Second Sunday in Advent

Photo Credit:

Is 11:1-10
Rom 15:4-9
Mt 3:1-12


Advent is a time of preparation and waiting. We wait once again for the coming of Jesus at our celebration of Christmas, the great reminder that Jesus became incarnate to share human life with us. Advent is the time we prepare or renew ourselves to be ready for Jesus’ coming. The Gospel Acclamation reminds us to “Prepare the way of the Lord, make straight his paths: all flesh shall see the salvation of God.” We are to contribute in very concrete ways to make our world a better place, a place where we value each other and all of God’s creation.

Paul’s Letter to the Romans states clearly how that is to happen. “May the God of endurance and encouragement grant you to think in harmony with one another, in keeping with Christ Jesus, that with one accord you may with one voice glorify the God and Father of our Lord Jesus Christ. Welcome one another, then, as Christ welcomed you, for the glory of God.”

That last line bears repeating. “Welcome one another, then, as Christ welcomed you, for the glory of God.” We are called to be open to and welcoming of everyone so that we may be one with Christ, and able to genuinely give glory to God.

Contrary to harmony, we experience our world as a place of war, racial discrimination, violence in word and deed, political discord, and many other examples of divisiveness. A regular diet of TV and print reports of divisiveness poisons our minds to accept these behaviors as normal. This human brokenness has been passed down for generations but never as blatant as in our own time. 

As people of faith we should be aware of brokenness in our own lives and in the lives of others around us. Isaiah provides us with a symbolic image of what this harmony would be like if we are open to and accepting of everyone we meet. “Then the wolf shall be a guest of the lamb, and the leopard shall lie down with the kid; the calf and the young lion shall browse together, with a little child to guide them.” If even a small bit of this became real we would be in harmony with others, animals and all of God’s creation.

Let’s make this Advent a special time for honest reflection to weed out any form of violence in word or deed that might be present in our lives. Eliminate the criticism, gossip about others, slurs about anyone different than we are, and any other behavior that causes divisiveness rather than harmony.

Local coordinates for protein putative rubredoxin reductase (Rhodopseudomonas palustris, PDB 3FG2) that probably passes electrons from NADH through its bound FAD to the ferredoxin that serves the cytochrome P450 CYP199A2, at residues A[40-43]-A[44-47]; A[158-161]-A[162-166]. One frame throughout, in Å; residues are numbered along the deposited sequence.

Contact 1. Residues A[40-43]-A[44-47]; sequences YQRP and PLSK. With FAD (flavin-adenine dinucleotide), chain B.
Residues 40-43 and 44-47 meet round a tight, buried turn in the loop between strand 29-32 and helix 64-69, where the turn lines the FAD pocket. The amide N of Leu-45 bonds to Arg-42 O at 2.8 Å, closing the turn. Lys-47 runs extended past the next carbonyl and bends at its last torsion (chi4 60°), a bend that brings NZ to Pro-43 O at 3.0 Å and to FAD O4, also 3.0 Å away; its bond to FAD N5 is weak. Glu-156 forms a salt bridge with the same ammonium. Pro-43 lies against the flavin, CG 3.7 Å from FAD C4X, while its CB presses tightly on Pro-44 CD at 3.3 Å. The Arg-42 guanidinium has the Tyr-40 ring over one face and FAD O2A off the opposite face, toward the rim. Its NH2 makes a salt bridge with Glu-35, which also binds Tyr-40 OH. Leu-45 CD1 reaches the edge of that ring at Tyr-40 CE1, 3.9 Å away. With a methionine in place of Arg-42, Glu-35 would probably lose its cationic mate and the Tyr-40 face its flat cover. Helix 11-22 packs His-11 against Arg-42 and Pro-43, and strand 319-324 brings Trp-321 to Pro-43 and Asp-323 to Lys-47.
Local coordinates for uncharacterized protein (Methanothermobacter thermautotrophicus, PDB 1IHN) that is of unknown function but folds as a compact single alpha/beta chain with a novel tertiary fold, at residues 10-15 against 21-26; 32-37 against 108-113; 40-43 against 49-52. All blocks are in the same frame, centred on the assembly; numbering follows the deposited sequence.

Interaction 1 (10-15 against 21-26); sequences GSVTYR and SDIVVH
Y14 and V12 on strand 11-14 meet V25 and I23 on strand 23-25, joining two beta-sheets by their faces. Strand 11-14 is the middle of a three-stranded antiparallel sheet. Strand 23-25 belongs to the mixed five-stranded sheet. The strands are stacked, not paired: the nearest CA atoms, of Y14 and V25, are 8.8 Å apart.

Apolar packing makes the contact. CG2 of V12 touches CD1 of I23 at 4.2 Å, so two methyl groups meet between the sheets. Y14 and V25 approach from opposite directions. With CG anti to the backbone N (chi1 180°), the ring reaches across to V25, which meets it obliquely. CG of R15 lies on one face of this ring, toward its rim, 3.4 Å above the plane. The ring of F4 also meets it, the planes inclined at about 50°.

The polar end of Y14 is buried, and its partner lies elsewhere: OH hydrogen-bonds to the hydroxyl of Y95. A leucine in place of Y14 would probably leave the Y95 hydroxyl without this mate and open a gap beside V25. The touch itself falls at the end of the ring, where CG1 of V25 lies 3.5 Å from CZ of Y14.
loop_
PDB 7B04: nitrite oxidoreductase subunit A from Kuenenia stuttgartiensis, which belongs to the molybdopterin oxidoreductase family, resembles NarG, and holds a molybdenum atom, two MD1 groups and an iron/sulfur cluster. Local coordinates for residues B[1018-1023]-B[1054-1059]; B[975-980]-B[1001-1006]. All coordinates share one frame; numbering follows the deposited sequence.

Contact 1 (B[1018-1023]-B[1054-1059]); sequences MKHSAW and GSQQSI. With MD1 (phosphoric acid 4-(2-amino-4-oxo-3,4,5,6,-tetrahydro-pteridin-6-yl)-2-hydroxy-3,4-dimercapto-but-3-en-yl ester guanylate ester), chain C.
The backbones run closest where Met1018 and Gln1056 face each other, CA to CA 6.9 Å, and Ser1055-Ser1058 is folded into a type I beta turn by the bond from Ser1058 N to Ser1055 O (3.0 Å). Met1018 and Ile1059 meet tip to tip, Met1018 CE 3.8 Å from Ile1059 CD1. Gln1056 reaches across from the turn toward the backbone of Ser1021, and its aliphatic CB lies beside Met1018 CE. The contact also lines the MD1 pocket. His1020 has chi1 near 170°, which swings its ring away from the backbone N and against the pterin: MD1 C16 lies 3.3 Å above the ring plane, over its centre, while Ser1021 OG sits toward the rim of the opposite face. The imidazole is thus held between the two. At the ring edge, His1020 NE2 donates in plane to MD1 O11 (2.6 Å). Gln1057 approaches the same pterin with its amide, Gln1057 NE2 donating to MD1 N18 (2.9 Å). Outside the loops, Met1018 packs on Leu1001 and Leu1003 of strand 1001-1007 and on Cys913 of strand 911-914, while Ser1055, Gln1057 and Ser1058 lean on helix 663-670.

St. Angela Merici states the ideal for all of us.

…live in harmony, united together, all of one heart and one will. Be bound to one another, helping each other, bearing with each other in Christ Jesus. For if you strive to be like this, without any doubt, the Lord God will be in your midst. 
(Ninth Counsel)

What are some behaviors in your life that might be divisive?

In what ways can you foster harmony in your home, workplace and neighborhood?

One Comment Add yours

  1. Mary Peter Ngui says:

    Dear Sister Maureen, Thank you for your reflections so faithfully every week. Each time for a good many weeks now, I have found something that struck me deeper than it has done before and I have been living with the liturgy for almost 70 years now. “and any other behaviour that causes divisiveness”… I usually think of a list of behaviours, but had never considered any other ones!

    Thank you for sharing and God bless you.

    Mary Peter Ngui, o.s.u.


Leave a Reply

Fill in your details below or click an icon to log in: Logo

You are commenting using your account. Log Out /  Change )

Facebook photo

You are commenting using your Facebook account. Log Out /  Change )

Connecting to %s